Donald Trump's Personal Pastor Believes God Told Her to 'Show Him Who I Am'

Donald Trump Paula White pastor
President Donald Trump is seen with Pastor Paula White at an event honoring Evangelical leadership in the State Dining Room of the White House on August 27, 2018, in Washington, D.C. MANDEL NGAN/AFP/Getty Images

President Donald Trump's spiritual adviser and personal pastor Paula White, who runs a Florida megachurch that generates millions of dollars and preaches the "prosperity gospel," believes she's on a direct assignment from God.

In an interview with The Guardian, White, whose relationship with Trump stretches back to 2002, said God told her directly to "show him who I am," referring to the president. She is chair of the president's evangelical advisory committee and a confidant.

"I encounter thousands of people, millions of people, over the course of ministry, but there's been a handful of people that I knew was like, this was direct assignment," White told The Guardian, adding that God's calling to her was "directly regarding Trump."

She also claimed that in 2011 that the president held a prayer meeting with up to 30 pastors at Trump Tower in New York to ask what God thought about the prospect of him running for the White House. The praying lasted six hours. Trump joined in for half that time.

Despite his reputation as a hedonistic New York playboy, and accusations of extramarital affairs, Trump is highly popular among evangelical Christians, thanks in part to vocal endorsement by community leaders, including White.

Trump has also struggled to demonstrate his faith. When asked during the 2016 campaign, he could not name his favorite biblical verse, and he also referred to Holy Communion as "my little wine and my little cracker."

Yet he maintains the support of evangelicals who believe they have a good chance of advancing their beliefs, such as banning abortion, with Trump in office and are supported by the devoutly religious Vice President Mike Pence.

According to a biography on the Paula White Ministries website, the 52-year-old grandmother turned to God at the age of 18 after a troubled childhood in which her father took his own life and she experienced sexual and physical abuse.

Since then she has preached the Bible and built up her own controversial ministry premised on the prosperity gospel, which teaches that devotion to the Christian faith leads to material riches on Earth and encourages heavy donations to the church.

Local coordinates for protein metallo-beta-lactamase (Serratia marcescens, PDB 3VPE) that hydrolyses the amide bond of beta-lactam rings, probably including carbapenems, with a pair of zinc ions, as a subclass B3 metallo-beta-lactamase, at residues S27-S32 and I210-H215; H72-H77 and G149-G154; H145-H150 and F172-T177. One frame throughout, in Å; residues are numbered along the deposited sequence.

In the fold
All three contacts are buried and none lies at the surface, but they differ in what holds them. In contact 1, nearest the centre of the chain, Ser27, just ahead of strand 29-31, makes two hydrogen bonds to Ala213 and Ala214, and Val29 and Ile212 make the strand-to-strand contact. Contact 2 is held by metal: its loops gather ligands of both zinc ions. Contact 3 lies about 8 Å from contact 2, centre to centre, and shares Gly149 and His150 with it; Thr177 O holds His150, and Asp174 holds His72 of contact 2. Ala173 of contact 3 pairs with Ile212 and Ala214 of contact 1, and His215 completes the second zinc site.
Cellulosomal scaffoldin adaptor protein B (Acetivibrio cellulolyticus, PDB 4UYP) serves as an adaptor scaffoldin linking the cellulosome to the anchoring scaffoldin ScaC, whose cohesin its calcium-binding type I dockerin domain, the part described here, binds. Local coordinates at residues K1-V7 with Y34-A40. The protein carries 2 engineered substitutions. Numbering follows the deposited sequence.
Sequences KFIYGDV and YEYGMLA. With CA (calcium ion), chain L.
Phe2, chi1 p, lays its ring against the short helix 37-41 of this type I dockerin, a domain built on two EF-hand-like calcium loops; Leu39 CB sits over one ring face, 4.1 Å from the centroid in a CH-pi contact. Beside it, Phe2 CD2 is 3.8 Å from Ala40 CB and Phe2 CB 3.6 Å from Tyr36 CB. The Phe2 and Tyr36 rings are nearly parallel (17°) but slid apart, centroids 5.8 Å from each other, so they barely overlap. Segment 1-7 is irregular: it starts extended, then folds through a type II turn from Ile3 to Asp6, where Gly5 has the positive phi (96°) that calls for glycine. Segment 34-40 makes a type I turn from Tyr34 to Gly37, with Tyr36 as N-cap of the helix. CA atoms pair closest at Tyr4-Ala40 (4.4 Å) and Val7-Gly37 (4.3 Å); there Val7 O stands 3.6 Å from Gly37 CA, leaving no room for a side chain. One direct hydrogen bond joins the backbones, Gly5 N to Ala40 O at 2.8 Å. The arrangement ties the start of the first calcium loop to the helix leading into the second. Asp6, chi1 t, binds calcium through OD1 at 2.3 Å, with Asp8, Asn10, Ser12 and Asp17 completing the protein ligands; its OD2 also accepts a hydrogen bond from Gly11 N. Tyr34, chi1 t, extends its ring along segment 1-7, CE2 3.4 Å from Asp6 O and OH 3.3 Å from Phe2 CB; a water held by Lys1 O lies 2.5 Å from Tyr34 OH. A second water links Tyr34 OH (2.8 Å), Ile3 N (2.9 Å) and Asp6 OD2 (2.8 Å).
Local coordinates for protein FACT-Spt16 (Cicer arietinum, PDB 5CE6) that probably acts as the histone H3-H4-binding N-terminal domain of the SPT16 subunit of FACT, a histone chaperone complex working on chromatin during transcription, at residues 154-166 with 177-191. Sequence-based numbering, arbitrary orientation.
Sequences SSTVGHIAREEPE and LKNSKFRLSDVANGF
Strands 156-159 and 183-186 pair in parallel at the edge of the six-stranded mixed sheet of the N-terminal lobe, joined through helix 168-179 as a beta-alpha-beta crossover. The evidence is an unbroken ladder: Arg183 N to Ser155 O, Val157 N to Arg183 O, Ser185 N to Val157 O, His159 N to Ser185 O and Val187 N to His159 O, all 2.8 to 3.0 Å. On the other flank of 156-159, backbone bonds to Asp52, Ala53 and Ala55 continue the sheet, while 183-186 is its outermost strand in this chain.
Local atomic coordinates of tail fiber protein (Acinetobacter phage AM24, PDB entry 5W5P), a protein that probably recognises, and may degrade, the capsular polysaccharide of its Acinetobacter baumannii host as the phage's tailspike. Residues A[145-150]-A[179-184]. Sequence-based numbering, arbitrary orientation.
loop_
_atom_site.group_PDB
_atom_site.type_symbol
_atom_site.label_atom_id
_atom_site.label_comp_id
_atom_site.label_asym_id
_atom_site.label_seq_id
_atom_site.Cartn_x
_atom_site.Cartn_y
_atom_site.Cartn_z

As well as running her own ministry, White is senior pastor at New Destiny Christian Center, a megachurch in Florida that draws thousands of worshipers to its weekly services and generates tens of millions of dollars in revenue.

Thrice married, White has one son from her second marriage and is currently married to Jonathan Cain, the singer in the band Journey, famed for its hit song "Don't Stop Believin'."

She regularly appears in the media, often on Christian television channels. White was among several prominent televangelists to be investigated by Senator Charles Grassley in 2007 over concerns about their fundraising.

In 2011, Grassley's report found no clear examples of wrongdoing, but not all those under investigation cooperated fully, and no subpoenas were issued, Christianity Today reported.

White has often come in for criticism. "I have been called a heretic, an apostate, an adulterer, a charlatan and an addict. It has been falsely reported that I once filed for bankruptcy and—my personal favorite—that I deny the Trinity," she said in a January 2017 interview with CNN.

A year later, White caused controversy by suggesting that unless her followers donate their first month's paycheck that year to her ministry, they could face the wrath of God.

"Right now I want you to click on that button, and I want you to honor God with his first fruits offering," she said in a video shared to her website. "If god doesn't divinely step in and intervene, I don't know what you're going to face—he does."